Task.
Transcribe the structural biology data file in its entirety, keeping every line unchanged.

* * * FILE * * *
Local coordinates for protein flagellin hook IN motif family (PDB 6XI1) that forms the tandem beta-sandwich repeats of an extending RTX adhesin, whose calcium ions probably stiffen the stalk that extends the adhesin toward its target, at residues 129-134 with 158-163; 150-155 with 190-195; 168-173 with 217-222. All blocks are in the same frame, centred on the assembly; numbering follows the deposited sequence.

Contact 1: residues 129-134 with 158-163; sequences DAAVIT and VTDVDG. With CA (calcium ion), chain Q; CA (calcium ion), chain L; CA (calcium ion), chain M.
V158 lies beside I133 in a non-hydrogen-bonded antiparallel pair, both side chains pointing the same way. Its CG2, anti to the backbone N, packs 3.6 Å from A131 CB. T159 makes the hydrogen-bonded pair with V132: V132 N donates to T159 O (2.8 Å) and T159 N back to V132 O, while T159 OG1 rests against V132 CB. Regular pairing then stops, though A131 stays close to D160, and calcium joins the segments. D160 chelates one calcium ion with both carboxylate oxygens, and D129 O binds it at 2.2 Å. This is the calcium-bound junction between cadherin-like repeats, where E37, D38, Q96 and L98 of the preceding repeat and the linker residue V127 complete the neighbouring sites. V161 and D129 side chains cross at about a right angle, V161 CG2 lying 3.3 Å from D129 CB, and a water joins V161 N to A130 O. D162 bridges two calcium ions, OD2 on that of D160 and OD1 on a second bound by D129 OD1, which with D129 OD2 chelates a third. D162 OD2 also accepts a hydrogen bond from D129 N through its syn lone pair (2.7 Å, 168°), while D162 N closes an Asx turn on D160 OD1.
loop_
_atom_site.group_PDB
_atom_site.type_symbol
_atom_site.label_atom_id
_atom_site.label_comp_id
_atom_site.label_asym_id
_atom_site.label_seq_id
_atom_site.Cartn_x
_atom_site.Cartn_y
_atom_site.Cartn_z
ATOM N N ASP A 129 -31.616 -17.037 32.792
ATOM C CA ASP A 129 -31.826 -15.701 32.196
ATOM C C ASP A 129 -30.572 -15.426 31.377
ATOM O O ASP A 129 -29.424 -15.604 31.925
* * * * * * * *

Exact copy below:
Local coordinates for protein flagellin hook IN motif family (PDB 6XI1) that forms the tandem beta-sandwich repeats of an extending RTX adhesin, whose calcium ions probably stiffen the stalk that extends the adhesin toward its target, at residues 129-134 with 158-163; 150-155 with 190-195; 168-173 with 217-222. All blocks are in the same frame, centred on the assembly; numbering follows the deposited sequence.

Contact 1: residues 129-134 with 158-163; sequences DAAVIT and VTDVDG. With CA (calcium ion), chain Q; CA (calcium ion), chain L; CA (calcium ion), chain M.
V158 lies beside I133 in a non-hydrogen-bonded antiparallel pair, both side chains pointing the same way. Its CG2, anti to the backbone N, packs 3.6 Å from A131 CB. T159 makes the hydrogen-bonded pair with V132: V132 N donates to T159 O (2.8 Å) and T159 N back to V132 O, while T159 OG1 rests against V132 CB. Regular pairing then stops, though A131 stays close to D160, and calcium joins the segments. D160 chelates one calcium ion with both carboxylate oxygens, and D129 O binds it at 2.2 Å. This is the calcium-bound junction between cadherin-like repeats, where E37, D38, Q96 and L98 of the preceding repeat and the linker residue V127 complete the neighbouring sites. V161 and D129 side chains cross at about a right angle, V161 CG2 lying 3.3 Å from D129 CB, and a water joins V161 N to A130 O. D162 bridges two calcium ions, OD2 on that of D160 and OD1 on a second bound by D129 OD1, which with D129 OD2 chelates a third. D162 OD2 also accepts a hydrogen bond from D129 N through its syn lone pair (2.7 Å, 168°), while D162 N closes an Asx turn on D160 OD1.
loop_
_atom_site.group_PDB
_atom_site.type_symbol
_atom_site.label_atom_id
_atom_site.label_comp_id
_atom_site.label_asym_id
_atom_site.label_seq_id
_atom_site.Cartn_x
_atom_site.Cartn_y
_atom_site.Cartn_z
ATOM N N ASP A 129 -31.616 -17.037 32.792
ATOM C CA ASP A 129 -31.826 -15.701 32.196
ATOM C C ASP A 129 -30.572 -15.426 31.377
ATOM O O ASP A 129 -29.424 -15.604 31.925